American evangelist Billy Graham, a spiritual advisor to a dozen US presidents, has died at age 99, US media reported, citing family sources. Graham died at his home on Wednesday morning from natural causes, a family spokesman said.
Tall and handsome, Graham, an ordained Southern Baptist minister, cut a charismatic figure as an evangelical preacher whose huge rallies found audiences on radio and television.
He preached to a long line of US presidents, from Harry Truman to Barack Obama, and was featured in the recent mini series “The Crown” as a spiritual adviser to the young Queen Elizabeth II.
Graham had dealt with a number of illnesses in his last years, including prostate cancer, hydrocephalus (a buildup of fluid in the brain) and symptoms of Parkinson’s disease.
Graham spread his influence across the country and around the world through a combination of religious conviction, commanding stage presence and shrewd use of radio, television and advanced communication technologies.
A central achievement was his encouraging evangelical Protestants to regain the social influence they had once wielded, reversing a retreat from public life that had begun when their efforts to challenge evolution theory were defeated in the Scopes trial in 1925.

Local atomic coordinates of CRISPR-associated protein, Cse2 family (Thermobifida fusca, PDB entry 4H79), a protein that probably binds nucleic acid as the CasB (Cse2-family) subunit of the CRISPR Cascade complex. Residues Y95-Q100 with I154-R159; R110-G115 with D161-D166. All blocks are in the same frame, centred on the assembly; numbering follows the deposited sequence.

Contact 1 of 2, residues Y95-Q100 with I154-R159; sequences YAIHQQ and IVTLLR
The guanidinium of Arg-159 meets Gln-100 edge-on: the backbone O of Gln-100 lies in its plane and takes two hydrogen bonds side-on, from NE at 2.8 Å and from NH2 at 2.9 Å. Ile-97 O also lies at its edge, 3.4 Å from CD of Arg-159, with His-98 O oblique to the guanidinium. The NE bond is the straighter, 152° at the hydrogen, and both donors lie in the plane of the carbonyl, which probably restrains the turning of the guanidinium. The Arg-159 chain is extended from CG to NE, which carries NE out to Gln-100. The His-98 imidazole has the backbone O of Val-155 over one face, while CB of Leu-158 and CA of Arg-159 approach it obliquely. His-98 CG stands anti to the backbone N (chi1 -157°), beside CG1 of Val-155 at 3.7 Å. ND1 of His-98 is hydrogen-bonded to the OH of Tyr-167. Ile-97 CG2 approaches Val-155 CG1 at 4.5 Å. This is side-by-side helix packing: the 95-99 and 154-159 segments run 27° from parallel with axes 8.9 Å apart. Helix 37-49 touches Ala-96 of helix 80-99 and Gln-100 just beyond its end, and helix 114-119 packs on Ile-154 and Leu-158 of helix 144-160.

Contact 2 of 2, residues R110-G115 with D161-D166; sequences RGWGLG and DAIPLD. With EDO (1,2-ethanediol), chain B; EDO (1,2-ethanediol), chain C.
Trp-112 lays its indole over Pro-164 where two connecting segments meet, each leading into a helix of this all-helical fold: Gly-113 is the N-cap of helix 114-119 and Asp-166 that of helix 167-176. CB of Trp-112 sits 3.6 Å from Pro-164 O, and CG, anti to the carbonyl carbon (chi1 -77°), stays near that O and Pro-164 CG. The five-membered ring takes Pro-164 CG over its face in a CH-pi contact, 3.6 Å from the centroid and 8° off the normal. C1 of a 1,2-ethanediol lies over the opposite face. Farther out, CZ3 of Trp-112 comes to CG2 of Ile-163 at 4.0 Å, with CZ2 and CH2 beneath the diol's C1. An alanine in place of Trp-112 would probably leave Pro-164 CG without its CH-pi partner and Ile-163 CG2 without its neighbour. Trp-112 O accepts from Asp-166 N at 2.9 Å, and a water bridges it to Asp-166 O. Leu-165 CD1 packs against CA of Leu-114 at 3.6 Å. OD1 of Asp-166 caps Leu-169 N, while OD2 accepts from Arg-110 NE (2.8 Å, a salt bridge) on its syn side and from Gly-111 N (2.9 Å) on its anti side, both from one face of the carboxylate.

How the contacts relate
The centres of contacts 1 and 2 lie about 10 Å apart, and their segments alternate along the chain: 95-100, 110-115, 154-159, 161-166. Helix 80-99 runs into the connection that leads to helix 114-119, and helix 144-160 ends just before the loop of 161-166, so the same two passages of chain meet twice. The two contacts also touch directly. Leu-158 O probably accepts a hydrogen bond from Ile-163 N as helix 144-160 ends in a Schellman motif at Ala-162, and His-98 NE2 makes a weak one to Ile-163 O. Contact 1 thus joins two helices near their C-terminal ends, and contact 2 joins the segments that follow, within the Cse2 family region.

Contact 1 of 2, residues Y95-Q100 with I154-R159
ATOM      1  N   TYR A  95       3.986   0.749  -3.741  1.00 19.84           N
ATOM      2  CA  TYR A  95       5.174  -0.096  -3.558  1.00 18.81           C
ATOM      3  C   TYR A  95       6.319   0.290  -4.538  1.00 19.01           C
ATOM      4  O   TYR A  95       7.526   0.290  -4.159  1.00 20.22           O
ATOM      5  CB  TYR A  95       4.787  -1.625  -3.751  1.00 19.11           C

But in his later years, Graham kept his distance from the evangelical political movement he had helped engender, refusing to endorse candidates and avoiding the volatile issues dear to religious conservatives.
Graham’s standing as a religious leader was unusual: Unlike the pope or the Dalai Lama, he spoke for neither a particular church (though he was a Southern Baptist) nor a particular people.
Born in 1918 in Charlotte, North Carolina, William Franklin Graham Jr. was the oldest of the four children of William and Morrow Graham. He was raised on a dairy farm, and little in his childhood suggested he would become a world-renowned preacher.
Then at 16, Graham attended a series of revival meetings run by outspoken evangelist Mordecai Ham. The two months he spent listening to Ham’s sermons on sin sparked a spiritual awakening in Graham and prompted him to enroll at Bob Jones College. When the conservative Christian school’s strict doctrine didn’t align with his personal beliefs, he transferred to the Florida Bible Institute (now Trinity College of Florida) and joined a Southern Baptist Convention church. He was ordained in 1939.